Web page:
What’s Happening, Downtown Miami?

As 2018 comes to a close, building developments continue to rise in downtown Miami. New structures are breaking ground in 2019, changing the way we live and travel, while linking us to the past.


It’s been less than a year since Brightline launched its passenger train service here in South Florida and big changes are underway. Recently the railway was acquired by London-based travel company Virgin Group, and will now be rebranded as Virgin Trains USA in 2019. Virgin Group will make a marginal investment in Brightline, which will be managed and operated by Brightline’s executive team and affiliates of Fortress Investment Group.

Brightline launched service between Miami, Fort Lauderdale, and West Palm Beach this past May. Virgin plans to expand the railway into Orlando and Tampa, and is rumored to be working on building a train station inside Disney World. Virgin has also announced plans to construct a rail system connecting Las Vegas and Southern California.

In addition to running its rail line, Brightline is developing the Miami Central project in the Overtown area of downtown Miami. That area will include 1.6 million square feet of real estate development, with two office towers, two apartment towers, 130,000 square feet of stores and restaurants along with the train station. Financing for this development was two-thirds private equity, one-third private activity bonds.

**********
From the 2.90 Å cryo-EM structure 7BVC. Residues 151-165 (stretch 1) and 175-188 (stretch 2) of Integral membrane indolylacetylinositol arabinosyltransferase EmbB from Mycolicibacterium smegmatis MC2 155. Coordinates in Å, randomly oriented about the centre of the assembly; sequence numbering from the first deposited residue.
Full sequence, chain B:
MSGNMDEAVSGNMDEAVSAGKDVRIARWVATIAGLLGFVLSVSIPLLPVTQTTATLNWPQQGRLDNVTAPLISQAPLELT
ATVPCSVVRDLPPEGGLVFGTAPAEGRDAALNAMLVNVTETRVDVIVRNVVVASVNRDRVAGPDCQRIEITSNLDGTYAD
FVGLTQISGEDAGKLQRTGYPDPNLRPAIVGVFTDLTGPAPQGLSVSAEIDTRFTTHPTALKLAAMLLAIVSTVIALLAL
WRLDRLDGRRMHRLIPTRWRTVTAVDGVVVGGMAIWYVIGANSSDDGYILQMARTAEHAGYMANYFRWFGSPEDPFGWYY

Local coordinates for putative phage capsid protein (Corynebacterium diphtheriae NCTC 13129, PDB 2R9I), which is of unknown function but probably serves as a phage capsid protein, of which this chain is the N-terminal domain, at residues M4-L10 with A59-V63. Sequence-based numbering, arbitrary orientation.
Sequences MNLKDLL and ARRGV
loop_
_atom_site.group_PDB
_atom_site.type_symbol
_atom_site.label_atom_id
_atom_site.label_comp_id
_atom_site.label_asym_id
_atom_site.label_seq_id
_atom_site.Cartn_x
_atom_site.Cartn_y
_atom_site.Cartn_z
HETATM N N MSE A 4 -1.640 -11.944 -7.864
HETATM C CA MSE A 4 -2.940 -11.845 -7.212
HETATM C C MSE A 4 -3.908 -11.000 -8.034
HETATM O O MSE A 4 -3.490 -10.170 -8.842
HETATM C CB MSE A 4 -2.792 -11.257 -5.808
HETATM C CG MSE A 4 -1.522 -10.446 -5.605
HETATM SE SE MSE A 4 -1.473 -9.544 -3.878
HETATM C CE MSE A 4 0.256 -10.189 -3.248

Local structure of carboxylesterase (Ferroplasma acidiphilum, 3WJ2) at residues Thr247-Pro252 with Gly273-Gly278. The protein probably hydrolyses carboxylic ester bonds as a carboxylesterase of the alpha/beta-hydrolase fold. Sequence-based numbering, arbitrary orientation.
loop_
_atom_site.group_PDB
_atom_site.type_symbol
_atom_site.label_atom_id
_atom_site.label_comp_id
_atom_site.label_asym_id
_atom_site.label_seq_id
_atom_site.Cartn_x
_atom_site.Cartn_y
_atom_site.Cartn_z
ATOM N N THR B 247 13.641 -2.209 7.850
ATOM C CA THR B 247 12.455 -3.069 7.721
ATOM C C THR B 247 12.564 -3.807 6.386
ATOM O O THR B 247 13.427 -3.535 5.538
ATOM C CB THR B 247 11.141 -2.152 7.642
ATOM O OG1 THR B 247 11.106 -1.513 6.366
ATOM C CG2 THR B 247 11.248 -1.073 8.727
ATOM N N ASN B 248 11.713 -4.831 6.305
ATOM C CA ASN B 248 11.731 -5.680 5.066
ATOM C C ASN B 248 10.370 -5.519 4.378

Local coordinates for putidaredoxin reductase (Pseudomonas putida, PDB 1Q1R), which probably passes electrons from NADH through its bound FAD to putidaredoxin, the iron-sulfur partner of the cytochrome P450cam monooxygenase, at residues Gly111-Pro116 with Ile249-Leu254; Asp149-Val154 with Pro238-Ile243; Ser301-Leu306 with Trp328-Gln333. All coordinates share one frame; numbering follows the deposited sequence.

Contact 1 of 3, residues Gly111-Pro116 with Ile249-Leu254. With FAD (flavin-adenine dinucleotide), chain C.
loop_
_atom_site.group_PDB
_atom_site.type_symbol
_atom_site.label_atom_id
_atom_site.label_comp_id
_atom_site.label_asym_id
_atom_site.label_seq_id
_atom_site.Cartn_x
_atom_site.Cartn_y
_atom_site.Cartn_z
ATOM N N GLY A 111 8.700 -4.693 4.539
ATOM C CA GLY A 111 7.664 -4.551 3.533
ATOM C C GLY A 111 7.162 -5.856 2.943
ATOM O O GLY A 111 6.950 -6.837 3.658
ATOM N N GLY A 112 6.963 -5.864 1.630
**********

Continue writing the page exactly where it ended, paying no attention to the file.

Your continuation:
After the unearthing of the 2,000-year-old Tequesta village in 2013 near the Miami Circle, real-estate developers of Met Square, Miami-based MDM Development Group agreed to preserve and display the archaeological discoveries.

The 43-story tower at 340 SE Third St. is part of a $1 billion project called Metropolitan Miami, developed by MDM. It spans several blocks on SE Third St. between Biscayne Boulevard Way and SE Second Avenue, and will include condos, rental apartments, the Wells Fargo Center, a Whole Foods Market and the JW Marriott hotel.

According to architectural renderings the Miami Circle will remain outdoors, protected with a small glass railing. A second circle is supposed to be preserved at the northeast corner of the building, featuring a gallery open to the public which will be run by HistoryMiami.

-Ursa Gil

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